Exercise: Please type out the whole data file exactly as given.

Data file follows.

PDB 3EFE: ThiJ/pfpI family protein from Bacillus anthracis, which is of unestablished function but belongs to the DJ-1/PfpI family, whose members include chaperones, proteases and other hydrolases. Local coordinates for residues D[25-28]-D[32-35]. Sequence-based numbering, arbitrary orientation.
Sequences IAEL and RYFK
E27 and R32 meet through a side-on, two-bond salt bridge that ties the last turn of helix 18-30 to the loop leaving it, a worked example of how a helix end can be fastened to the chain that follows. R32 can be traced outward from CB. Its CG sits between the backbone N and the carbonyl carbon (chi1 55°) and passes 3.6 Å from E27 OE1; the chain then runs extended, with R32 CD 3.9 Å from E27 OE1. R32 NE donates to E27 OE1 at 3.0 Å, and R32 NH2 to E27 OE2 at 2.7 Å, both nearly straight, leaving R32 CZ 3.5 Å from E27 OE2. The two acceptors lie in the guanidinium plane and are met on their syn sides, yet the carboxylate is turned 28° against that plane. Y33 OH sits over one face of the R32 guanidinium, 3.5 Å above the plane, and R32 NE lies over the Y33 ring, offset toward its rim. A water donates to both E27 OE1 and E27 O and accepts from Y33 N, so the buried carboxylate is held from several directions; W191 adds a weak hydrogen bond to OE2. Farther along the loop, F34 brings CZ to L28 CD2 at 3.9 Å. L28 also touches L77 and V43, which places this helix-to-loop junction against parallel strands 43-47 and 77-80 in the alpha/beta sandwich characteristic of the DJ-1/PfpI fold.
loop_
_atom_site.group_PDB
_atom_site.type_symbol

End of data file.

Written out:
PDB 3EFE: ThiJ/pfpI family protein from Bacillus anthracis, which is of unestablished function but belongs to the DJ-1/PfpI family, whose members include chaperones, proteases and other hydrolases. Local coordinates for residues D[25-28]-D[32-35]. Sequence-based numbering, arbitrary orientation.
Sequences IAEL and RYFK
E27 and R32 meet through a side-on, two-bond salt bridge that ties the last turn of helix 18-30 to the loop leaving it, a worked example of how a helix end can be fastened to the chain that follows. R32 can be traced outward from CB. Its CG sits between the backbone N and the carbonyl carbon (chi1 55°) and passes 3.6 Å from E27 OE1; the chain then runs extended, with R32 CD 3.9 Å from E27 OE1. R32 NE donates to E27 OE1 at 3.0 Å, and R32 NH2 to E27 OE2 at 2.7 Å, both nearly straight, leaving R32 CZ 3.5 Å from E27 OE2. The two acceptors lie in the guanidinium plane and are met on their syn sides, yet the carboxylate is turned 28° against that plane. Y33 OH sits over one face of the R32 guanidinium, 3.5 Å above the plane, and R32 NE lies over the Y33 ring, offset toward its rim. A water donates to both E27 OE1 and E27 O and accepts from Y33 N, so the buried carboxylate is held from several directions; W191 adds a weak hydrogen bond to OE2. Farther along the loop, F34 brings CZ to L28 CD2 at 3.9 Å. L28 also touches L77 and V43, which places this helix-to-loop junction against parallel strands 43-47 and 77-80 in the alpha/beta sandwich characteristic of the DJ-1/PfpI fold.
loop_
_atom_site.group_PDB
_atom_site.type_symbol